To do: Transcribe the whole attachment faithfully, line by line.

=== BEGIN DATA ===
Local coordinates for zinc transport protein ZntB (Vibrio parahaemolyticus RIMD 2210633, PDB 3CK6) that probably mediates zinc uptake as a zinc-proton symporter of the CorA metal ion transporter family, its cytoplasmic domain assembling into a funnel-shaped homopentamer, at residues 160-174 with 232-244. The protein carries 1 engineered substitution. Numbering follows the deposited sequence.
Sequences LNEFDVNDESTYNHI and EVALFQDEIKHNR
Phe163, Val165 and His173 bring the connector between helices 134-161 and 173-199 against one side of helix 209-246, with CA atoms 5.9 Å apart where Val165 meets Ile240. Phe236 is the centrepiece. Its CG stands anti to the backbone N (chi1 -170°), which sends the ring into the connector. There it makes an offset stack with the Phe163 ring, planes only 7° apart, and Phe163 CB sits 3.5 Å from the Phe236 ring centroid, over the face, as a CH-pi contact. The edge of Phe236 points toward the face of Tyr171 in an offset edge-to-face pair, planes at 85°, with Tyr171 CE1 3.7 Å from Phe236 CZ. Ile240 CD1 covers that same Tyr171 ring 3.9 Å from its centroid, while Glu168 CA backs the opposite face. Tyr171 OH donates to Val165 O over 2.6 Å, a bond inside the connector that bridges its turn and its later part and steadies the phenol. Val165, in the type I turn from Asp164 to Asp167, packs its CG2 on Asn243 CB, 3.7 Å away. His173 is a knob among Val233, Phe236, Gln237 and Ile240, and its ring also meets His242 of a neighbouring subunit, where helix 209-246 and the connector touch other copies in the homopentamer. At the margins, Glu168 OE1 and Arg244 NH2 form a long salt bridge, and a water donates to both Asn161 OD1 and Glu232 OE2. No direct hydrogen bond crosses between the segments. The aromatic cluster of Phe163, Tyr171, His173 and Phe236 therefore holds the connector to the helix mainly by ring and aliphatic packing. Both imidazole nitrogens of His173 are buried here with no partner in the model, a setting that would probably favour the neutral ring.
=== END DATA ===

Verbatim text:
Local coordinates for zinc transport protein ZntB (Vibrio parahaemolyticus RIMD 2210633, PDB 3CK6) that probably mediates zinc uptake as a zinc-proton symporter of the CorA metal ion transporter family, its cytoplasmic domain assembling into a funnel-shaped homopentamer, at residues 160-174 with 232-244. The protein carries 1 engineered substitution. Numbering follows the deposited sequence.
Sequences LNEFDVNDESTYNHI and EVALFQDEIKHNR
Phe163, Val165 and His173 bring the connector between helices 134-161 and 173-199 against one side of helix 209-246, with CA atoms 5.9 Å apart where Val165 meets Ile240. Phe236 is the centrepiece. Its CG stands anti to the backbone N (chi1 -170°), which sends the ring into the connector. There it makes an offset stack with the Phe163 ring, planes only 7° apart, and Phe163 CB sits 3.5 Å from the Phe236 ring centroid, over the face, as a CH-pi contact. The edge of Phe236 points toward the face of Tyr171 in an offset edge-to-face pair, planes at 85°, with Tyr171 CE1 3.7 Å from Phe236 CZ. Ile240 CD1 covers that same Tyr171 ring 3.9 Å from its centroid, while Glu168 CA backs the opposite face. Tyr171 OH donates to Val165 O over 2.6 Å, a bond inside the connector that bridges its turn and its later part and steadies the phenol. Val165, in the type I turn from Asp164 to Asp167, packs its CG2 on Asn243 CB, 3.7 Å away. His173 is a knob among Val233, Phe236, Gln237 and Ile240, and its ring also meets His242 of a neighbouring subunit, where helix 209-246 and the connector touch other copies in the homopentamer. At the margins, Glu168 OE1 and Arg244 NH2 form a long salt bridge, and a water donates to both Asn161 OD1 and Glu232 OE2. No direct hydrogen bond crosses between the segments. The aromatic cluster of Phe163, Tyr171, His173 and Phe236 therefore holds the connector to the helix mainly by ring and aliphatic packing. Both imidazole nitrogens of His173 are buried here with no partner in the model, a setting that would probably favour the neutral ring.